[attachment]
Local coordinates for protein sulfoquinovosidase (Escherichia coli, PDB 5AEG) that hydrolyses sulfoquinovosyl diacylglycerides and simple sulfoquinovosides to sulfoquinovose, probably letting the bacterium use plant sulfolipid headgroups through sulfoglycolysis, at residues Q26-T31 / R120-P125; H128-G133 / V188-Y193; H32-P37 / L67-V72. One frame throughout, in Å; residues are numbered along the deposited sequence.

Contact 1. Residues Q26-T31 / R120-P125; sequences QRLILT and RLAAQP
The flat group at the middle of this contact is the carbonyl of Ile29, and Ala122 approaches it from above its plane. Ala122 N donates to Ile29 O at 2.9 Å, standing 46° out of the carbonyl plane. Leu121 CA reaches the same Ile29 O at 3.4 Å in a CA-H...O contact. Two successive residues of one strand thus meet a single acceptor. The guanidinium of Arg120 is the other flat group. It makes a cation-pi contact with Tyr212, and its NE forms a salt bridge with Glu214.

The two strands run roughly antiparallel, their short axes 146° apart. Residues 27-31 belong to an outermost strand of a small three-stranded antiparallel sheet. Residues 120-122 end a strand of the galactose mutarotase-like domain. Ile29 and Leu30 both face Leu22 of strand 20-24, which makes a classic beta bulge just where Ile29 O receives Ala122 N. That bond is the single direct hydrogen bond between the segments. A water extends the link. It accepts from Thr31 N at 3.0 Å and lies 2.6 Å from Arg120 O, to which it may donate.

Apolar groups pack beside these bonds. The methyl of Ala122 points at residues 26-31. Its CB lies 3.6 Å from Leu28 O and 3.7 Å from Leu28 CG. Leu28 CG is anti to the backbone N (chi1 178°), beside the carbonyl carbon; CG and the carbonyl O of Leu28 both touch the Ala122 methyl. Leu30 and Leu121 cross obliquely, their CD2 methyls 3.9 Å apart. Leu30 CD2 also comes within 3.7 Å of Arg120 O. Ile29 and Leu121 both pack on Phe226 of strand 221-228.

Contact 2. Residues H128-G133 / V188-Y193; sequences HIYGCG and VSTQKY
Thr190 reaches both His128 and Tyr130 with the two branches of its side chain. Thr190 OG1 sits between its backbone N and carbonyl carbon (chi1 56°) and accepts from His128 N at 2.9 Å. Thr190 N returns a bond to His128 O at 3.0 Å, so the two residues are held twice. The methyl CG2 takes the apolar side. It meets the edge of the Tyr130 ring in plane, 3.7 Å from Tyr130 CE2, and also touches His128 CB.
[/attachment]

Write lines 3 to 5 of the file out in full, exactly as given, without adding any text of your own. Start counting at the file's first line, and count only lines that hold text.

The flat group at the middle of this contact is the carbonyl of Ile29, and Ala122 approaches it from above its plane. Ala122 N donates to Ile29 O at 2.9 Å, standing 46° out of the carbonyl plane. Leu121 CA reaches the same Ile29 O at 3.4 Å in a CA-H...O contact. Two successive residues of one strand thus meet a single acceptor. The guanidinium of Arg120 is the other flat group. It makes a cation-pi contact with Tyr212, and its NE forms a salt bridge with Glu214.

The two strands run roughly antiparallel, their short axes 146° apart. Residues 27-31 belong to an outermost strand of a small three-stranded antiparallel sheet. Residues 120-122 end a strand of the galactose mutarotase-like domain. Ile29 and Leu30 both face Leu22 of strand 20-24, which makes a classic beta bulge just where Ile29 O receives Ala122 N. That bond is the single direct hydrogen bond between the segments. A water extends the link. It accepts from Thr31 N at 3.0 Å and lies 2.6 Å from Arg120 O, to which it may donate.

Apolar groups pack beside these bonds. The methyl of Ala122 points at residues 26-31. Its CB lies 3.6 Å from Leu28 O and 3.7 Å from Leu28 CG. Leu28 CG is anti to the backbone N (chi1 178°), beside the carbonyl carbon; CG and the carbonyl O of Leu28 both touch the Ala122 methyl. Leu30 and Leu121 cross obliquely, their CD2 methyls 3.9 Å apart. Leu30 CD2 also comes within 3.7 Å of Arg120 O. Ile29 and Leu121 both pack on Phe226 of strand 221-228.